Mystery Caterpillar Challenge and IPM or Organic Gardening practices
You live in the countryside in Central Pennsylvania. Your family is growing a large vegetable garden. You are weeding the garden with your mom. You discover lots of holes chewed in the rhubarb plant's leaves. It has taken 3 years to get this rhubarb plant to grow this big. The whole family was looking forward to strawberry and rhubarb pie next spring. You discover the offender - a white caterpillar is hidden away under the leaf.
Instinctively, you are inclined to kill this caterpillar. But your mom has invested years in making much of the property into a big habitat garden. She is trying to attract and nurture butterflies and moths. Caterpillars are one stage in the life cycle of lepidoptera. You decide to identify this feasting critter, before you decide to "do in" the offending beastie.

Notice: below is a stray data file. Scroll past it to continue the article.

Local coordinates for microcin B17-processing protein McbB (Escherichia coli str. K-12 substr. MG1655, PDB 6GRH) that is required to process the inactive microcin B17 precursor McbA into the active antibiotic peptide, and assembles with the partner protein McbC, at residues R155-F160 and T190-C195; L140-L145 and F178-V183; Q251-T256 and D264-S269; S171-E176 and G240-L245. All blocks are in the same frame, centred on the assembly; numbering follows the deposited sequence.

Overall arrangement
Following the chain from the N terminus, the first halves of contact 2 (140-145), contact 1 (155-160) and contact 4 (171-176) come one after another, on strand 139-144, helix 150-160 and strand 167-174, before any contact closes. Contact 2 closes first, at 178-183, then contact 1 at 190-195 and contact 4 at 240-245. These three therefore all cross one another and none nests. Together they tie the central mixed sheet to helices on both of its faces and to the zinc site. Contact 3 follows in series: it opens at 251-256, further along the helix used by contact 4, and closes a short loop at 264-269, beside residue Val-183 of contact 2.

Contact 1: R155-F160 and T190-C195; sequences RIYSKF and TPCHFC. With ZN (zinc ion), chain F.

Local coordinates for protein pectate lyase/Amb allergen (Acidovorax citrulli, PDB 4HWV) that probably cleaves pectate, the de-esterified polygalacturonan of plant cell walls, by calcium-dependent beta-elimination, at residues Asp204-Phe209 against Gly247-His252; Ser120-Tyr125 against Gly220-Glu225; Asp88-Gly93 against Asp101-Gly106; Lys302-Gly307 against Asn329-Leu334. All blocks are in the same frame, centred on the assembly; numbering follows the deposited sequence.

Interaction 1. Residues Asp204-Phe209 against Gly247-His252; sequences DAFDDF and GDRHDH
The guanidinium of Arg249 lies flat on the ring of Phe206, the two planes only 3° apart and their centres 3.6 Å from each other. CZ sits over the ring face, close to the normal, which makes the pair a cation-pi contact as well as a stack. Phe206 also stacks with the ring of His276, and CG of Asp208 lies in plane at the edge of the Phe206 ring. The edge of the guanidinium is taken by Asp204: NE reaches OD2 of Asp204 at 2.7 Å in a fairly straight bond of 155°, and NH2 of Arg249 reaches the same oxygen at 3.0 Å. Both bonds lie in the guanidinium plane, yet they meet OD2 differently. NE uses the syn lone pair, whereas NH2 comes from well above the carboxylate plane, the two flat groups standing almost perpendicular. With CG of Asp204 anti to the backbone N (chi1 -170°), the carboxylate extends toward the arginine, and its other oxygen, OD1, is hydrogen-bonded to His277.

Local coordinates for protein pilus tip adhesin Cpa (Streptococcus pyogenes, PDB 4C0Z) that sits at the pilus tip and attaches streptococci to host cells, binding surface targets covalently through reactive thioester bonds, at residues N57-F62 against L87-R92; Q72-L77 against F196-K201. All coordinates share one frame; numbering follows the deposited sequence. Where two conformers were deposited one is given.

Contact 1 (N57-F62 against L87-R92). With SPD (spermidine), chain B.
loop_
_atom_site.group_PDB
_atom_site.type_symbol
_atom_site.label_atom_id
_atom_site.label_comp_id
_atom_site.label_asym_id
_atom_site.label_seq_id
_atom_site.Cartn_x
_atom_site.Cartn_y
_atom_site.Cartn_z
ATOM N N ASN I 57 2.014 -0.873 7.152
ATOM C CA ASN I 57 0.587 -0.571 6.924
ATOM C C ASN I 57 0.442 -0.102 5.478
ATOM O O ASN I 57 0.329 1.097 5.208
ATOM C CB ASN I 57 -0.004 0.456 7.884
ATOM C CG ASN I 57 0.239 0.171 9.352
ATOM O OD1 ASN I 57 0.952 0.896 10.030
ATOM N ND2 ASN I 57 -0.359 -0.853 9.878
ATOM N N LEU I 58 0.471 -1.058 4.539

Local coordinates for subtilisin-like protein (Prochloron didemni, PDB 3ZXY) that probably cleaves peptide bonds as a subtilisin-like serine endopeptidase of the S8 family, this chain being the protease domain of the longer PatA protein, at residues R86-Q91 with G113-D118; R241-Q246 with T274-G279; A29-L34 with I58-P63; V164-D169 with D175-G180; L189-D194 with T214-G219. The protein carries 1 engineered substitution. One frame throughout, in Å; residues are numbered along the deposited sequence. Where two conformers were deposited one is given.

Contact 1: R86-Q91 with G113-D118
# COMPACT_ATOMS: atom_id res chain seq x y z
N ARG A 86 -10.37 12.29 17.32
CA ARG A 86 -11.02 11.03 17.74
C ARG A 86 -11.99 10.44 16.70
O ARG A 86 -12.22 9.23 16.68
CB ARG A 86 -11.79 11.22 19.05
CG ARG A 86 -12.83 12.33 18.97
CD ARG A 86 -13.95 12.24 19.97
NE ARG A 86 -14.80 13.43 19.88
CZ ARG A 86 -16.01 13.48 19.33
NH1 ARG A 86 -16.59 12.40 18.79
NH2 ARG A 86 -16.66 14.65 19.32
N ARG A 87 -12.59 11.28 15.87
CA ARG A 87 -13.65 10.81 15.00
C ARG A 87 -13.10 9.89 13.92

You grab a camera and take a photo. That way you can look it up more easily.
Hone your entomologic science skills by identifying this caterpillar.
Click on photo for an enlarged view
Once you know which species it is, decide its fate.
Mr. Malathion, who lives next door, offers to go to his shed and get his dandy, "Nuke'em All" bug spray pesticide.
What are some of the serious issues to consider before using a pesticide?
How do Integrated Pest Management practices or organic garden practices suggest you manage the problem?
Basic Guide to Pesticides: Their Characteristics and Hazards
The Environmental Working Group has found that some of the most common pesticides in treated drinking water.